Last Days in Santa Fe

Santa Fe, NM

During our one week stay in Santa Fe the forecast was for a couple of days with good weather and a few with cold, rain, and wind.  The forecast was pretty accurate so we had nice days to visit the two spots on our must do list:  Tent Rocks NM and Bandelier NM (see previous blogs).  On other days we didn’t do much since it was cold, wet, and windy.  One morning we even woke up to a covering of snow!

One day as we neared the end of our stay, the temperature was just warm enough for a little bit of exploration outside.  So we headed north on I-25 about 30 miles for a visit to Pecos National Historical Park.

The park preserves the ruins of Pecos Pueblo. The first Pecos Pueblo was one of two dozen rock-and-mud villages built in the valley around 1100. Within 350 years the  Pecos village had grown to house more than 2,000 people in its five storied complex.   A 1.25 mile self-guiding trail begins at the visitor center and winds through the ruins of Pecos Pueblo and a mission church.

Visitor Center

As we entered the visitor center a ranger was about to lead a group of 37 eighth and ninth grade students on a tour of the ruins and invited us to join them.  Not a chance!  After spending our careers in education, we knew better than that and politely declined the invitation.  Instead we watched a video about the park and let the students get far down the tour path before we set out on it.

The ruins are on top of the ridge ahead

Restored Kiva next to ruins

Spanish explorers arrived in the area in 1541 looking for gold.  Finding none they moved on, but were soon followed by Franciscan friars who worked to convert the residents of the pueblo to Christianity.  In the early 1600 they built a large mission church next to the pueblo.  The church was destroyed by the puebloans during a revolt against the Spanish in 1680.  In 1692 the Spanish returned and later built a smaller church on the remains of the one destroyed.  Part of this later church have been restored.

The picture below, taken in the 1880s, shows Adolph Bandelier (namesake of Bandelier National Monument) who helped with the church restoration.

Same view today

We have followed a blog called Island Girl Walkabout for a number years and met the authors, Hector and Brenda, a few years ago in the desert of Southern California.  Since then we have crossed paths on a number of occasions.  Last July they decided to settle down and bought a beautiful house just north of Albuquerque.  During our stay in Santa Fe they invited us down to their house for a visit and dinner.  We were anxious to visit with them and see their new digs, plus we never pass up a free home cooked meal, so on our last day in the area we headed south to the town of Corrales.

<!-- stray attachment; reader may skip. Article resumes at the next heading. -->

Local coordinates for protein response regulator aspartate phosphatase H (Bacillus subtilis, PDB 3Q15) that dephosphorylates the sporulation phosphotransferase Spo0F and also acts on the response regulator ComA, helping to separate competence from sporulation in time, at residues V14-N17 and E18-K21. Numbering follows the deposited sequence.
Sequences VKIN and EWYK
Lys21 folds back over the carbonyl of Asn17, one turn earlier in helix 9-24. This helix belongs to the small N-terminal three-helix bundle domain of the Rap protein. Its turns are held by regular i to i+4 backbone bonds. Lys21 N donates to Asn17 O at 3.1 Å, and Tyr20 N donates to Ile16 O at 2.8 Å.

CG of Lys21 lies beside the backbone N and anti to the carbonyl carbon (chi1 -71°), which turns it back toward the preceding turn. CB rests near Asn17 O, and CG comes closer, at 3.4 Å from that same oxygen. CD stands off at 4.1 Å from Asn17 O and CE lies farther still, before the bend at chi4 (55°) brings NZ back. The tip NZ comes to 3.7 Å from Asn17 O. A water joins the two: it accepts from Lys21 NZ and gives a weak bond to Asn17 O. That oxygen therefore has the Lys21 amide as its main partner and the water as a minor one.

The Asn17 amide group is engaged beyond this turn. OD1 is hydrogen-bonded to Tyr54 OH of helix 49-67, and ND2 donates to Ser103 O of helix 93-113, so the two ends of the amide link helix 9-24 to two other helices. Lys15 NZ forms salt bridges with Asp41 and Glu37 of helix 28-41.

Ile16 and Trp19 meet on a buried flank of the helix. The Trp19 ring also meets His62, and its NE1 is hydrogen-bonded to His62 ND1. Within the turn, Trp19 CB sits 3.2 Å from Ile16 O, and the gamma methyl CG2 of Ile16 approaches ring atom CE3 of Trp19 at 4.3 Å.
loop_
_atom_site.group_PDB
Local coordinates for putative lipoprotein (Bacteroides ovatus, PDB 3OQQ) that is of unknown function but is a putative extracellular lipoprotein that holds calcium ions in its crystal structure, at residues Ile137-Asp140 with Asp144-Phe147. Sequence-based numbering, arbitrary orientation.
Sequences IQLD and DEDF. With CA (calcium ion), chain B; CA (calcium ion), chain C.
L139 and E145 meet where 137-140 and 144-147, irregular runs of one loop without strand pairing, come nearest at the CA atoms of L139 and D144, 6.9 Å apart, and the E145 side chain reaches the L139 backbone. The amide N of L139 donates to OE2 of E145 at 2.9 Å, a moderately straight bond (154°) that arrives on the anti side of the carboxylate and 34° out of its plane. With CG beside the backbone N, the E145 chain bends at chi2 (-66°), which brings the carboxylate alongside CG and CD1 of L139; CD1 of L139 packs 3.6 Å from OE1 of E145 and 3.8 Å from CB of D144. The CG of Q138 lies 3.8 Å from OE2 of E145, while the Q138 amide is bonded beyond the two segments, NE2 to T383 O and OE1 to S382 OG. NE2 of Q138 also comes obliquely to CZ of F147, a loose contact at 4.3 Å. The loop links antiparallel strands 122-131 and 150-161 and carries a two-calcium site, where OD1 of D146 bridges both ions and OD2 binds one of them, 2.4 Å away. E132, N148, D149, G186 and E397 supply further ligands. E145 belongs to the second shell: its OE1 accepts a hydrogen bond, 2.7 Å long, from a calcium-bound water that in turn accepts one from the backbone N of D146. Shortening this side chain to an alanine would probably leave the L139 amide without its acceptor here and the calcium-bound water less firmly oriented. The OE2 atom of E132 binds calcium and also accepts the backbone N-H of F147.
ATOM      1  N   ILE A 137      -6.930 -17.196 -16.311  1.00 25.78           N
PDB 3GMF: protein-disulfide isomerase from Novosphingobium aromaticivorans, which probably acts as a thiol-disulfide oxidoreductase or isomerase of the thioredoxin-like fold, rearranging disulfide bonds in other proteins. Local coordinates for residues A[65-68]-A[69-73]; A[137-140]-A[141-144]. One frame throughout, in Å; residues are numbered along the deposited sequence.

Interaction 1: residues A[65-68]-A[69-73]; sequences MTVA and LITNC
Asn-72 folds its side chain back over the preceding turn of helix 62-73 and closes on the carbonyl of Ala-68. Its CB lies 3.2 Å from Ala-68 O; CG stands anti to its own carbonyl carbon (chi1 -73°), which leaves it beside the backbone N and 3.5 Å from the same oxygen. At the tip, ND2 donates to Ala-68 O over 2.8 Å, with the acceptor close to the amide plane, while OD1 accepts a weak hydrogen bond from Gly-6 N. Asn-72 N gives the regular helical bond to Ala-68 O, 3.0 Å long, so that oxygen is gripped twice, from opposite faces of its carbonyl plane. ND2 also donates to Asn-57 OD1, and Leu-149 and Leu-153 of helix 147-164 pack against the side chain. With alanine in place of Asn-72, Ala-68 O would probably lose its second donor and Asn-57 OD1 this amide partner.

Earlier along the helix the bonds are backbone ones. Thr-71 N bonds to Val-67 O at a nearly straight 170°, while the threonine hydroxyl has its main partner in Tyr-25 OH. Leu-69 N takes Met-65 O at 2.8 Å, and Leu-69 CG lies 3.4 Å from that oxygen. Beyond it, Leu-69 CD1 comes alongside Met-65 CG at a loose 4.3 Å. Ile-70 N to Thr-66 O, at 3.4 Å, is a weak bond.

Hector and Brenda in front of their new home

Their new house is just beautiful inside and out.  Plus it has a gorgeous view of the Sandia Mountains to the east.

Our real reason for this visit was to spend some time with Angel, their beautiful dog.  Angel is getting up there in years and has been experiencing some health problems lately.  But she is still enjoying life and was pleased to re-unite with the “treat lady” who always has something tasty in her pocket.

After enjoying a great meal and equally great conversation, we headed back to Santa Fe.  With rain in the forecast for later in the day, we wanted to get an early start the next morning.  We were up early and ready to head out a little after 8:00 for a 200 mile drive to our next stop, Farmington, NM.

Beautiful views on US-550 heading north

We are now set up in McGee Park, which is part of the San Juan County Fairgrounds.  We are waiting for good weather so we can drive south for a visit to the remote Chaco Culture National Historic Park.  A portion of the drive to Chaco is on an unmaintained dirt road so we need to let things dry out from some recent rains.

Advertisements
This entry was posted in Uncategorized. Bookmark the permalink.